And B) those little moments where Badhii doesn't have someone in his car, and he stops off at a construction site to just sit there amid all of the "earth" and rubble around him (he almost looks like he's in tears, as this comes after the second passenger rejected his request, though it's almost, cinematically speaking, in a metaphysical sense of visual language, that things are crashing down upon and all around him), or when he simply looks out at people as they go about their day, soldiers marching and chanting along, the children playing, and a young woman who asks him to take a picture of her. I think a good filmmaker finds those little moments and attempts to build some context around the story, and Kiarostami does that: Badhii may have it set in his mind to do this, but how does one completely disregard... well, LIFE, all around him, the world continuing to live and thrive and people doing things like, at one point, getting his car out from under a ditch that he drives in to by a cliff?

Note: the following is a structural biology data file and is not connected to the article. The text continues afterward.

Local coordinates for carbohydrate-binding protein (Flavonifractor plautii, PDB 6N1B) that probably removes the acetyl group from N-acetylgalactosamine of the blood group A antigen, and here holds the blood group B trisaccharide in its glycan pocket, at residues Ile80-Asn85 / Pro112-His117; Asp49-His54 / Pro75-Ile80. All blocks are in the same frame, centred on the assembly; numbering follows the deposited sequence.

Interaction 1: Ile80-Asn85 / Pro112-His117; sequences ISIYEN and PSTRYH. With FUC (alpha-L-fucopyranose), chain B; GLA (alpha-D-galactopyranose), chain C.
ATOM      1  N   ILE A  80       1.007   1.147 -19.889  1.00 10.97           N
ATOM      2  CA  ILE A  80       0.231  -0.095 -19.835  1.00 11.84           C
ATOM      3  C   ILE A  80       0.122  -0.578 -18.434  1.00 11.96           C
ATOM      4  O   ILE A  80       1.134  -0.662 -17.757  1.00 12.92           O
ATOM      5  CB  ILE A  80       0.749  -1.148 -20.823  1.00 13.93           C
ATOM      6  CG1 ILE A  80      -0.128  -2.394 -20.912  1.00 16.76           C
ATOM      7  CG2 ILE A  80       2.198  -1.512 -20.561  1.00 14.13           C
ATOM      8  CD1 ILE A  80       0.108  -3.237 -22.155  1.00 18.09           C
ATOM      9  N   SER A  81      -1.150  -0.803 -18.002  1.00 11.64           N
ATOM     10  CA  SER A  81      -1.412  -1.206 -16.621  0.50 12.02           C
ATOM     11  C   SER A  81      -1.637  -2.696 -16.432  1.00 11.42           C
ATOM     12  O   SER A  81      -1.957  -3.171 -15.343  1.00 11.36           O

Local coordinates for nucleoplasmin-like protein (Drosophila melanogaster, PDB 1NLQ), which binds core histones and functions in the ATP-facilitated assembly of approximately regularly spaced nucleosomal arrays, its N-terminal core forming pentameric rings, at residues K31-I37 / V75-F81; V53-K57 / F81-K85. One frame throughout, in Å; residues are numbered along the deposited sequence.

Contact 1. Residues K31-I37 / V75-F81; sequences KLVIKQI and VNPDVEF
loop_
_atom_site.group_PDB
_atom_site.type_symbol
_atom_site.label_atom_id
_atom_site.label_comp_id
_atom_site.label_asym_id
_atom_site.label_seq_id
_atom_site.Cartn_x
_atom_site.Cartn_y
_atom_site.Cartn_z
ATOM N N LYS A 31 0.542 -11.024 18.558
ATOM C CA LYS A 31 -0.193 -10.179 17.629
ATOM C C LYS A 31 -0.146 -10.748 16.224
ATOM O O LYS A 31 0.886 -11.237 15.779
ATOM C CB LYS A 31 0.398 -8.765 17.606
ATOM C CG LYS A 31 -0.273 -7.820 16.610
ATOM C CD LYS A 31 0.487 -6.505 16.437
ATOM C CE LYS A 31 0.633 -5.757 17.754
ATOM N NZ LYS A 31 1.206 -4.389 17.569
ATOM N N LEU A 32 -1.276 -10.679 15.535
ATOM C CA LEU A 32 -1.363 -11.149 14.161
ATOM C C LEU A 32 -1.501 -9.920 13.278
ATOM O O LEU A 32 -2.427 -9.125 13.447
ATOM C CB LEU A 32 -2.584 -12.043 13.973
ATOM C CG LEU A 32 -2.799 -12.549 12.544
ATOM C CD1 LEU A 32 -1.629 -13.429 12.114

So much of the story is rich - the execution, yes, is a little slow at points, by this I should say shots linger as the characters improvise their lines (it didn't feel that way watching it, but finding out after the fact there was no full script makes it both remarkable and more sense why it sounds the way it all does) - that it's extremely disappointing that the ending putters out. It may be one of those things I *should* get and just completely flew over my head what meaning it was. I won't say what happens except to say that it feels like the film is reaching some logical conclusion, or perhaps a revelation, and what we get feels like a non-ending, or, frankly a cop-out. DID Kiarostami know what ending he wanted and threw it out to do something "fresh", or did he not get what he wanted and decided to just say 'eff it' and forget what was happening in the film?